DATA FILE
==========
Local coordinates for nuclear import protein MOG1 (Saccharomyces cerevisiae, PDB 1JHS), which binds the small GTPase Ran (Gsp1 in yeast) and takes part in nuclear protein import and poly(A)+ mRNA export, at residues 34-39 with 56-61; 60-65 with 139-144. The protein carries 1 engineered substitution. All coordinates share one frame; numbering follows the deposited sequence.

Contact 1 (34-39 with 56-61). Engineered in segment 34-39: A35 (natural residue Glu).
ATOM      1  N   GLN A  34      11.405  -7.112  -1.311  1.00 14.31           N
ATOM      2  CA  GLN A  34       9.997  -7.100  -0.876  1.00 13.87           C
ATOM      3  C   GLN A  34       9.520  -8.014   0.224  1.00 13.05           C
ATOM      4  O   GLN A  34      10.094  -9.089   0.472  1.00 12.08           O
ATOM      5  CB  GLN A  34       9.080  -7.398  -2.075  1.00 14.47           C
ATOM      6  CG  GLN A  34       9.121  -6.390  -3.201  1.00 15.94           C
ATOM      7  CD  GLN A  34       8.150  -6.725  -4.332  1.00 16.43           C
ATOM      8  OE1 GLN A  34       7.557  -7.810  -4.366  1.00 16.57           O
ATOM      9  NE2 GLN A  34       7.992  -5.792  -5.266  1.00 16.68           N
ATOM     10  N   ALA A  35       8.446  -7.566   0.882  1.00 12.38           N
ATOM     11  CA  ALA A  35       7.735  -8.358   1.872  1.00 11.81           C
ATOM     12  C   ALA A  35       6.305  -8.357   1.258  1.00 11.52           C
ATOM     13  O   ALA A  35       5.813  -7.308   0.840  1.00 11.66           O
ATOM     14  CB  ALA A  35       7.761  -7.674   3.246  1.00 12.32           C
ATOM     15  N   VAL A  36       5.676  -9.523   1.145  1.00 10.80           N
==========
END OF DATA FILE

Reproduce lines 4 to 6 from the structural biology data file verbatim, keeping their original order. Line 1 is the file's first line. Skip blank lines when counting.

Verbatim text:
ATOM      2  CA  GLN A  34       9.997  -7.100  -0.876  1.00 13.87           C
ATOM      3  C   GLN A  34       9.520  -8.014   0.224  1.00 13.05           C
ATOM      4  O   GLN A  34      10.094  -9.089   0.472  1.00 12.08           O